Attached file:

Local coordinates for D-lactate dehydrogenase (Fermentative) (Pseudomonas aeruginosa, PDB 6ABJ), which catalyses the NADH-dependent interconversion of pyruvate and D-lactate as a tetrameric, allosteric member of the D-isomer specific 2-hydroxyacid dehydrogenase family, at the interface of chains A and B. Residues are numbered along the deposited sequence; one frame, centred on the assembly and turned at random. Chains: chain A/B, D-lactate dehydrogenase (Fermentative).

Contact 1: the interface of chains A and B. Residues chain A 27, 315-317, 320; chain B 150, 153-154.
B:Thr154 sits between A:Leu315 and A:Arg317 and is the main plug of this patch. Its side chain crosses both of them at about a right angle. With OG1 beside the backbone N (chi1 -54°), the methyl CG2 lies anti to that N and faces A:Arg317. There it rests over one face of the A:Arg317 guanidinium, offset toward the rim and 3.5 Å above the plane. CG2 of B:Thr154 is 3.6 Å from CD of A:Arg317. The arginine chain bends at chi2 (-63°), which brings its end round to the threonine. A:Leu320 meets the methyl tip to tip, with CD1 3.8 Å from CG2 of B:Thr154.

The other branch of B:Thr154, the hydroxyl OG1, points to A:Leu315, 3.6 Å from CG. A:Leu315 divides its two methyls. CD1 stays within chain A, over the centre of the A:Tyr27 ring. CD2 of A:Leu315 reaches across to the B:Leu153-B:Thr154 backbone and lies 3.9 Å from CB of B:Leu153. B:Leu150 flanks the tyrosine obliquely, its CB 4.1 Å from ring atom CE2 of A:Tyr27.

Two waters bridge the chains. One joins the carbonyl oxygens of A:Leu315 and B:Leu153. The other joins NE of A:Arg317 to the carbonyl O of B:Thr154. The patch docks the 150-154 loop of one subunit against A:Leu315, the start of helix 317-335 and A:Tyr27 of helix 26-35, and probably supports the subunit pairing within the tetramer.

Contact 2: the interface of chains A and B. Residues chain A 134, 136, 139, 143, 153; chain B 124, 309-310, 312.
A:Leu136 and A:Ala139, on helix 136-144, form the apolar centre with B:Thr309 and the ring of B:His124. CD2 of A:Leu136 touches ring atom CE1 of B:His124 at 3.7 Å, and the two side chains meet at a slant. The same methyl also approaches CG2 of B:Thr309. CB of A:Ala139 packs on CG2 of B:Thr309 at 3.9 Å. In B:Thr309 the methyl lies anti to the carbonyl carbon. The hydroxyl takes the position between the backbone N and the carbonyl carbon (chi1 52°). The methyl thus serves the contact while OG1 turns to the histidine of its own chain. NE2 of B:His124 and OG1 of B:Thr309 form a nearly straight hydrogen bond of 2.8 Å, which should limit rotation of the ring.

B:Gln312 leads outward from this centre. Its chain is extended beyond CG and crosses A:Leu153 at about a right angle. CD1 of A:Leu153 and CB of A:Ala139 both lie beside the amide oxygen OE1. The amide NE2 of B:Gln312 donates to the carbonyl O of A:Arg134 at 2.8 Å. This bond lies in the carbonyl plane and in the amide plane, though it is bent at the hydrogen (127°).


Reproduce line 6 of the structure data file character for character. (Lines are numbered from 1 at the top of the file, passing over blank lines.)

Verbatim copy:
Contact 2: the interface of chains A and B. Residues chain A 134, 136, 139, 143, 153; chain B 124, 309-310, 312.